Malagigi does manage to provide Arak some key information for defeating the animated suits of armor, cleverly getting around the magical gag order by cryptically suggesting Arak ask the suits of armor “if they can fly.” Arak decrypts this later on, discovering that if he lifts a suit completely off the ground, it loses its magic and falls apart.
However, Arak has to discover the horrible secret of Lord Hessa’s dysfunctional devil-family on his own.
Sure enough, Corrina shows up to, well, ask Arak out on a date. Drawing Arak to a secluded promontory overlooking the peninsula, ostensibly so she can experience for the first time the touch of a man, she reveals her story (and it’s a story that will prove to be a story in the other sense of the word — a fabrication, at least partly). Her grandmother, we see in flashback, was a peasant wench who “grew tired” of being used by men and so learned the dark arts to summon up a devil (you go, grrl! I think I like grandma already — empowering herself so she can throw off the sexual bondage of the patriarchy). She calls up a minor devil who takes a shine to her — so she exchanges her use and abuse by men for use and abuse by infernal entities (back in those days, that deal was probably six of one, half-dozen of the other). Corrina seems to prefer the ministrations of her new bad-boy beau…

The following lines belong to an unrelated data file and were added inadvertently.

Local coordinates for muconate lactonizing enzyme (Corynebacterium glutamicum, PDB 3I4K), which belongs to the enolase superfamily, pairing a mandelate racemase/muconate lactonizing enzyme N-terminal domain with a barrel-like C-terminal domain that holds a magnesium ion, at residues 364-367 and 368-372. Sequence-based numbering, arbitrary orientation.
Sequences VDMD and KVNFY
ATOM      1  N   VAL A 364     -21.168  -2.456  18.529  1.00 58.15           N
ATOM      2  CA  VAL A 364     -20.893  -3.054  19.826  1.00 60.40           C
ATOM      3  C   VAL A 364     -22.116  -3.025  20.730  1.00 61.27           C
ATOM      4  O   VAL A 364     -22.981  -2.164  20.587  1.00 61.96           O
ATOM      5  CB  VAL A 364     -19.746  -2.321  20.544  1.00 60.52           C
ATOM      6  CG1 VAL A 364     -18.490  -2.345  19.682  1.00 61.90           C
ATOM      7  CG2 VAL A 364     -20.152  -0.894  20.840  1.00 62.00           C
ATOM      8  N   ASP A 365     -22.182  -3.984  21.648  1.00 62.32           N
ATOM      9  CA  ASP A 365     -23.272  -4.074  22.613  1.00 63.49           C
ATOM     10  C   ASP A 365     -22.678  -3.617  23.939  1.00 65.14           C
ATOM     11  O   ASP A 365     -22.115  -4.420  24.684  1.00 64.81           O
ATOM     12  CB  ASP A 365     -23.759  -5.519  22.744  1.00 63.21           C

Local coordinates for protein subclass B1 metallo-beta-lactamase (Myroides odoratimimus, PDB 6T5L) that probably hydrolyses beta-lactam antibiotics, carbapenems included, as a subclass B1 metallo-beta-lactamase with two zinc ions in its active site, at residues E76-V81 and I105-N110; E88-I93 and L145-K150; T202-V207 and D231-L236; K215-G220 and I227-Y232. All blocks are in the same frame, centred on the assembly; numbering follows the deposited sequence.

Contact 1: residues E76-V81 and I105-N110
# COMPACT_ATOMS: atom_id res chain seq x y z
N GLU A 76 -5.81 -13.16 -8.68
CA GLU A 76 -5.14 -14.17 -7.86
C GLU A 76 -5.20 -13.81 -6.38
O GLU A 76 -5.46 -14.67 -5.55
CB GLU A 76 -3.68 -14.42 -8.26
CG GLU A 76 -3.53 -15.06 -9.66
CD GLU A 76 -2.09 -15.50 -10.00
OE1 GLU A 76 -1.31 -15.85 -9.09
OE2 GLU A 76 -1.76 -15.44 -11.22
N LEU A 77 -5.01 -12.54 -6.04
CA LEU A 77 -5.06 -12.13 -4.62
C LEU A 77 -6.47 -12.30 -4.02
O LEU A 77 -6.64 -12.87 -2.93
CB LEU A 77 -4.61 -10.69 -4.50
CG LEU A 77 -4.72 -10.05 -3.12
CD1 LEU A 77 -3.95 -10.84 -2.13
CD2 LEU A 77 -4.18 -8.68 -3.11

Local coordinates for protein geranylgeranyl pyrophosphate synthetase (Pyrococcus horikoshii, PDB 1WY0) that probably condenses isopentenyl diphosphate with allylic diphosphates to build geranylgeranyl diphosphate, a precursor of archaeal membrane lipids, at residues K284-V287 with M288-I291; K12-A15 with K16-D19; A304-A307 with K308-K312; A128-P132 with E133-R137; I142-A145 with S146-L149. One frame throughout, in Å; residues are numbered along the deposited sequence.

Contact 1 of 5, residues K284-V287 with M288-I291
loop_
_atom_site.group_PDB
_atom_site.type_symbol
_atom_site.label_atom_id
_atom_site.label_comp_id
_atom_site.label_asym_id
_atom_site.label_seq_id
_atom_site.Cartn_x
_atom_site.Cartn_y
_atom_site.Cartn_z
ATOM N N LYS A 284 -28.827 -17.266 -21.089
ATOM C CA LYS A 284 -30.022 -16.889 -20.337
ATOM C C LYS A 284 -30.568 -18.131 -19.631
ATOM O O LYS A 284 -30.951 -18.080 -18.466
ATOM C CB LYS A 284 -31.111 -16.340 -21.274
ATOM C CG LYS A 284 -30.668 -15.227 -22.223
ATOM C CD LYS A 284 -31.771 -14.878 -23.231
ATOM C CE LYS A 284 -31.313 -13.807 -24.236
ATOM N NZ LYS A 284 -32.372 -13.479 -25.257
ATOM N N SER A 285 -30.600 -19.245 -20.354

…and let me take a moment here to mention with some amount of surprise that one of the panels (reproduced above) depicts woman/devil intercourse! How did this stuff get past the Comics Code Authority? I flipped back to the cover just to be sure, and there it was, that reliable seal of the CCA, ubiquitous on all but underground comics from the ‘50s through the ‘90s. Vertigo was still a few years away, as well as the eventual dismantling of that ratings board, but I’m guessing that by the early ‘80s they were already a pretty lax and toothless token gesture. When the Comics Code was first implemented, I doubt a comic like Arak would have been conceivable.